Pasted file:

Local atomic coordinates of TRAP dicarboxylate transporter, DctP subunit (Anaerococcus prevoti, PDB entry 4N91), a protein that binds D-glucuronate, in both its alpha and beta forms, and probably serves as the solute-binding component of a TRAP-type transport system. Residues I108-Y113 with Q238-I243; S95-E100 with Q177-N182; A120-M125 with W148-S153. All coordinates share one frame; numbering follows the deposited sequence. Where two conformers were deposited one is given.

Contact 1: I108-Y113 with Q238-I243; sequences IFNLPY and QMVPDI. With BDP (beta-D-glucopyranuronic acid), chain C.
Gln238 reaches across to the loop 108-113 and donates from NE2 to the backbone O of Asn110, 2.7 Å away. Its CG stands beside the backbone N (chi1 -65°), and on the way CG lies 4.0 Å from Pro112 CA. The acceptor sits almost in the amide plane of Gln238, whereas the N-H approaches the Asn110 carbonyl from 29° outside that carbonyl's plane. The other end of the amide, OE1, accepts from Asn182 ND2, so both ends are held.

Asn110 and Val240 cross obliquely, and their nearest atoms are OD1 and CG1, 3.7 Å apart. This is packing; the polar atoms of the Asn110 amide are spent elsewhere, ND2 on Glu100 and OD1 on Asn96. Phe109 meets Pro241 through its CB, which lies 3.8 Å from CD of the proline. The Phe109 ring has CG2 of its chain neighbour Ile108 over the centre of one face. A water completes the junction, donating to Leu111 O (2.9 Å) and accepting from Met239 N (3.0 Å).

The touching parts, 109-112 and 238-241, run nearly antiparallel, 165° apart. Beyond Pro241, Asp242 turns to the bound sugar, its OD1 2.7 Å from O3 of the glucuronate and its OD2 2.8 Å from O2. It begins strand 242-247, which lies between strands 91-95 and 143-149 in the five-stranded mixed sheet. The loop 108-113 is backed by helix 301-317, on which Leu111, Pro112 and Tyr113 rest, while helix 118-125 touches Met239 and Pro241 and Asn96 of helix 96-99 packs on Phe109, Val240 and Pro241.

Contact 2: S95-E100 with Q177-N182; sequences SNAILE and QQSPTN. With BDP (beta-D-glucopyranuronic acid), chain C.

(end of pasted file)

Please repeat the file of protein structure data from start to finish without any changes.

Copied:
Local atomic coordinates of TRAP dicarboxylate transporter, DctP subunit (Anaerococcus prevoti, PDB entry 4N91), a protein that binds D-glucuronate, in both its alpha and beta forms, and probably serves as the solute-binding component of a TRAP-type transport system. Residues I108-Y113 with Q238-I243; S95-E100 with Q177-N182; A120-M125 with W148-S153. All coordinates share one frame; numbering follows the deposited sequence. Where two conformers were deposited one is given.

Contact 1: I108-Y113 with Q238-I243; sequences IFNLPY and QMVPDI. With BDP (beta-D-glucopyranuronic acid), chain C.
Gln238 reaches across to the loop 108-113 and donates from NE2 to the backbone O of Asn110, 2.7 Å away. Its CG stands beside the backbone N (chi1 -65°), and on the way CG lies 4.0 Å from Pro112 CA. The acceptor sits almost in the amide plane of Gln238, whereas the N-H approaches the Asn110 carbonyl from 29° outside that carbonyl's plane. The other end of the amide, OE1, accepts from Asn182 ND2, so both ends are held.

Asn110 and Val240 cross obliquely, and their nearest atoms are OD1 and CG1, 3.7 Å apart. This is packing; the polar atoms of the Asn110 amide are spent elsewhere, ND2 on Glu100 and OD1 on Asn96. Phe109 meets Pro241 through its CB, which lies 3.8 Å from CD of the proline. The Phe109 ring has CG2 of its chain neighbour Ile108 over the centre of one face. A water completes the junction, donating to Leu111 O (2.9 Å) and accepting from Met239 N (3.0 Å).

The touching parts, 109-112 and 238-241, run nearly antiparallel, 165° apart. Beyond Pro241, Asp242 turns to the bound sugar, its OD1 2.7 Å from O3 of the glucuronate and its OD2 2.8 Å from O2. It begins strand 242-247, which lies between strands 91-95 and 143-149 in the five-stranded mixed sheet. The loop 108-113 is backed by helix 301-317, on which Leu111, Pro112 and Tyr113 rest, while helix 118-125 touches Met239 and Pro241 and Asn96 of helix 96-99 packs on Phe109, Val240 and Pro241.

Contact 2: S95-E100 with Q177-N182; sequences SNAILE and QQSPTN. With BDP (beta-D-glucopyranuronic acid), chain C.